Eddie Jones is a well-known cricket fan but the England rugby coach has been looking to Premier League football champions Liverpool in a quest to improve his Six Nations kings.
England made it two pool victories out of two in the Autumn Nations Cup with an 18-7 success against Ireland on Saturday.
That win saw Jonny May grab two tries, with the England wing’s second, a stunning length of the field score, up there with the very best witnessed at Twickenham.
But that remarkable effort started when a stray Ireland line-out throw was collected by lock Maro Itoje before the ball found its way to dashing wing May.
Going from defence to attack – or transitioning – is a skill Jones is trying to hone with England after studying the methods of Liverpool.
Jones has even met with Liverpool analyst Ian Graham in a bid to add some Anfield nous into his Red Rose set-up.
“Transitional parts are so important,” said Jones, currently reading ‘Believe Us’, a book about Liverpool manager Jurgen Klopp’s time on Merseyside.
“It’s a pretty exciting area for us and it’s pleasing to see that try where we shifted the ball quickly to the outside and then it was a leg race. There are not too many people in the world who can beat Jonny in a leg race.
“Liverpool, and I think most football sides, are very advanced in being able to measure the movement of the players off the ball.
“So we’re starting to get some measurements. We’re in nursery school now whereas Liverpool are doing their PhD at Oxford.”
May has now scored 31 tries in 59 Tests for England, leaving him joint-second on their all-time list of try-scorers alongside Ben Cohen and Will Greenwood.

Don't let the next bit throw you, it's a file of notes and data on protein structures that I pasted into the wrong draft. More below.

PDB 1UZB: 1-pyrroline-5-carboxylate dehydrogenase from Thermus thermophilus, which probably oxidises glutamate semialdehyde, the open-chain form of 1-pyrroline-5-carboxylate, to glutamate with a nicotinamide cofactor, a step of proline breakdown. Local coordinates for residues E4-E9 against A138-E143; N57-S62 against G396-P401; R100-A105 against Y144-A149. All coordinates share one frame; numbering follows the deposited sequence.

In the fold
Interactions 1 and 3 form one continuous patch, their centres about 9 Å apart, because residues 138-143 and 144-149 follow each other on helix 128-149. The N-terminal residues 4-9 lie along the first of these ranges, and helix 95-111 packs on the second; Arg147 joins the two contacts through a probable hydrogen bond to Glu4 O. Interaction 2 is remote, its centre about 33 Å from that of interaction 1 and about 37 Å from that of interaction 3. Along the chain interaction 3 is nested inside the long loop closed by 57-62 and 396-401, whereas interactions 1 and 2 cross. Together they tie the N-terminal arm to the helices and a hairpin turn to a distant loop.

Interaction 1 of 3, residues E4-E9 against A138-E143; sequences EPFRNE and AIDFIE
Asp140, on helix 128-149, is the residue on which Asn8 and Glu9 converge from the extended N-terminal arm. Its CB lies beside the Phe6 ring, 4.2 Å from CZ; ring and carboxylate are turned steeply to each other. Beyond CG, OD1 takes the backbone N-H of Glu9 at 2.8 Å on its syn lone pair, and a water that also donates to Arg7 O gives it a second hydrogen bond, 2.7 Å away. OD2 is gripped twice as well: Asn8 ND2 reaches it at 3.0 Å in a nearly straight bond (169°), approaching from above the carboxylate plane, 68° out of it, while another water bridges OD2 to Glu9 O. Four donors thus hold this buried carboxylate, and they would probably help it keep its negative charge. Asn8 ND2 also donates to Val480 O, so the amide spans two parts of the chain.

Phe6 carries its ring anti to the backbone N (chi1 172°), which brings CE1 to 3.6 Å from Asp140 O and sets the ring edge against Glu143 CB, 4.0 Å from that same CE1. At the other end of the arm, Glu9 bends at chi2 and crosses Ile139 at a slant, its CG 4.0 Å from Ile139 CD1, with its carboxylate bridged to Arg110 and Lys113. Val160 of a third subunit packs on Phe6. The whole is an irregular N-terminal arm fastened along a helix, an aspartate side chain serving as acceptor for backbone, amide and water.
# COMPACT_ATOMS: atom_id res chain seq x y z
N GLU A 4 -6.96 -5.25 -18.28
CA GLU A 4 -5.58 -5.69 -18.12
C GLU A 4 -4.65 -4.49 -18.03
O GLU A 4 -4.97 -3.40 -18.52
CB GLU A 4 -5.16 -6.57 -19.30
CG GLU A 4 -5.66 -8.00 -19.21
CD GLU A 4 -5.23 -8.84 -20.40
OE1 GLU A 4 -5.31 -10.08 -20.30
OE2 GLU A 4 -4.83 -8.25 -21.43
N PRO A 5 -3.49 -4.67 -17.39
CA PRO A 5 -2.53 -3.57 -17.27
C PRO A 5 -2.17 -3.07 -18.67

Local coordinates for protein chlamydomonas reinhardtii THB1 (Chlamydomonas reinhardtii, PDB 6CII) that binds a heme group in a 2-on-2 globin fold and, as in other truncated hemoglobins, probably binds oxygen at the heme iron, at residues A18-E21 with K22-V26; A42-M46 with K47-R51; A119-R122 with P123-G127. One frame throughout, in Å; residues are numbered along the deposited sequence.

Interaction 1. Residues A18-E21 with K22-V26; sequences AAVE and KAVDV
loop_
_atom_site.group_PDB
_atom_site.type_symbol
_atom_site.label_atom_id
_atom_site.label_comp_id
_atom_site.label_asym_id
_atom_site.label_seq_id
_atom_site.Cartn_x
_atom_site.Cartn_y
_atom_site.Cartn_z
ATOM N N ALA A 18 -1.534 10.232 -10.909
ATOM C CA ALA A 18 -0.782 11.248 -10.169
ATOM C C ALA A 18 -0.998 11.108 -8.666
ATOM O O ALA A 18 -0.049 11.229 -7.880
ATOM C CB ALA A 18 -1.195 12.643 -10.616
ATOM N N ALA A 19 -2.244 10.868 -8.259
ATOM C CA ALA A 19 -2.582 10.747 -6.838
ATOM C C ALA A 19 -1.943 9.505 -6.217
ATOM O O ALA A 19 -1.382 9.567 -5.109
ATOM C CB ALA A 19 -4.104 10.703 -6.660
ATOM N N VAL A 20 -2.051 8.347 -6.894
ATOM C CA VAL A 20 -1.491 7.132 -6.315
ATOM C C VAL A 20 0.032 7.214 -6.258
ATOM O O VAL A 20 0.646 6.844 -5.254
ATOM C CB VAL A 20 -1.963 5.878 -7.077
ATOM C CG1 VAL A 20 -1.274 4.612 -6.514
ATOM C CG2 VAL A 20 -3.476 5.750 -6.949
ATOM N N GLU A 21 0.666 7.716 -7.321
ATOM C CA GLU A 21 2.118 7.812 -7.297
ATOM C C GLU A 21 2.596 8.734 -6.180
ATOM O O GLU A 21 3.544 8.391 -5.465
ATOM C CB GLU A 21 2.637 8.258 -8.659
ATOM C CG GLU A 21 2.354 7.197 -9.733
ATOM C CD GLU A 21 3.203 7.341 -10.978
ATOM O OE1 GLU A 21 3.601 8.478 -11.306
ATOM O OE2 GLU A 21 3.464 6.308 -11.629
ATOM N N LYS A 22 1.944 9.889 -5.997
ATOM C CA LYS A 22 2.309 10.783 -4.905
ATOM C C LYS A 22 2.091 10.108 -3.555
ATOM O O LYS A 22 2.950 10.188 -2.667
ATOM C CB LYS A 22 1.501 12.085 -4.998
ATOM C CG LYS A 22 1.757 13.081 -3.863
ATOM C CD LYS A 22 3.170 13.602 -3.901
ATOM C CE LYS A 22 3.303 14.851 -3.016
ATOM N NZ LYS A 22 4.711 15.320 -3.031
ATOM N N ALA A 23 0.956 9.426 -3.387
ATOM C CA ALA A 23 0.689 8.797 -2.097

But ex-England wing Rory Underwood, a mainstay from the mid-1980s to the mid 1990s, remains out in front with 49 tries in 85 Tests.
But with May, like Underwood, scoring at a rate of a try every two England appearances, Jones believes the 30-year-old ought to surpass his wing predecessor’s all-time England record.
“I don’t see why he can’t reach that total,” said Jones, whose side will complete their Nations Cup Pool B programme away to Wales in Llanelli.
“He’s only going to get better and better. I think he’s going to be at his best when he’s about 32, 33.
“He’s 30 now so there’s no reason why he can’t keep scoring tries and being one of our most important players.”
The veteran Australian coach, formerly in charge of his native Wallabies and Japan, has seen plenty of wings but believes May is a special talent.
“He’s an incredible rugby player. What I’ve seen in that boy in the time I’ve been lucky enough to coach him has been outstanding,” said Jones, who recently celebrated his fifth anniversary in charge of England.
“I’ve never seen a more professional player. He continues to get better, he gets faster, stronger, more elusive and his work off the ball is exceptional. He’s always looking for ways to get quicker.”